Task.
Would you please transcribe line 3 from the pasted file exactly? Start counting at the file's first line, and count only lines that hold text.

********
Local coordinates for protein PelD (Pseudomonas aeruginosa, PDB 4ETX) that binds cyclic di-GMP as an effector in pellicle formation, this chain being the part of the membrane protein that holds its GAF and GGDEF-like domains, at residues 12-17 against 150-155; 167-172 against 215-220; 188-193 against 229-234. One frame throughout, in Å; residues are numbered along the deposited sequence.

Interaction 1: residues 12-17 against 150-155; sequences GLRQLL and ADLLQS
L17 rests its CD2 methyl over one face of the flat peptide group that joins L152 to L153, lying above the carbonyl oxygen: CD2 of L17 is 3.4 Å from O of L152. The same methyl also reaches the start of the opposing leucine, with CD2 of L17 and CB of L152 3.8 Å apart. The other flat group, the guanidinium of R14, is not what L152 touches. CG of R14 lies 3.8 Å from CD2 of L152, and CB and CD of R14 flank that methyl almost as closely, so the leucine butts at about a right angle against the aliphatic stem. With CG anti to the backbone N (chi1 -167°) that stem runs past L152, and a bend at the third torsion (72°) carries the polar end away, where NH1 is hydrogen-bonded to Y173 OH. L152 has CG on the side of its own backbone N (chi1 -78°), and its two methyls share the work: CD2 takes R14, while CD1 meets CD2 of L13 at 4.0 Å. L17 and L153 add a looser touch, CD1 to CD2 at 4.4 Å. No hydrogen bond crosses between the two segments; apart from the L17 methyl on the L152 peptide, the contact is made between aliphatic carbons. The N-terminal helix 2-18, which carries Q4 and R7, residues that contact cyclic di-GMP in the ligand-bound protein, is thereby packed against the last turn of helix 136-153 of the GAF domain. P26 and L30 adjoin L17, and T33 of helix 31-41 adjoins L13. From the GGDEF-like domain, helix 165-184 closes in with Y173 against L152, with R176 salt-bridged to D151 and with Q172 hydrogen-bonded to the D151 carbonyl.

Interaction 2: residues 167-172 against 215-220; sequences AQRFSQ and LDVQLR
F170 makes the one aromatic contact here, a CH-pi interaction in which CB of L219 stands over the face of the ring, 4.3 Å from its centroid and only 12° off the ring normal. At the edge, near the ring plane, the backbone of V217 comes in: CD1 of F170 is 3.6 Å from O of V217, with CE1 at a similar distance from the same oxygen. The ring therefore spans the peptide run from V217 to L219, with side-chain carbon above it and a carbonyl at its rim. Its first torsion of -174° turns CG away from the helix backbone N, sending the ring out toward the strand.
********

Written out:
L17 rests its CD2 methyl over one face of the flat peptide group that joins L152 to L153, lying above the carbonyl oxygen: CD2 of L17 is 3.4 Å from O of L152. The same methyl also reaches the start of the opposing leucine, with CD2 of L17 and CB of L152 3.8 Å apart. The other flat group, the guanidinium of R14, is not what L152 touches. CG of R14 lies 3.8 Å from CD2 of L152, and CB and CD of R14 flank that methyl almost as closely, so the leucine butts at about a right angle against the aliphatic stem. With CG anti to the backbone N (chi1 -167°) that stem runs past L152, and a bend at the third torsion (72°) carries the polar end away, where NH1 is hydrogen-bonded to Y173 OH. L152 has CG on the side of its own backbone N (chi1 -78°), and its two methyls share the work: CD2 takes R14, while CD1 meets CD2 of L13 at 4.0 Å. L17 and L153 add a looser touch, CD1 to CD2 at 4.4 Å. No hydrogen bond crosses between the two segments; apart from the L17 methyl on the L152 peptide, the contact is made between aliphatic carbons. The N-terminal helix 2-18, which carries Q4 and R7, residues that contact cyclic di-GMP in the ligand-bound protein, is thereby packed against the last turn of helix 136-153 of the GAF domain. P26 and L30 adjoin L17, and T33 of helix 31-41 adjoins L13. From the GGDEF-like domain, helix 165-184 closes in with Y173 against L152, with R176 salt-bridged to D151 and with Q172 hydrogen-bonded to the D151 carbonyl.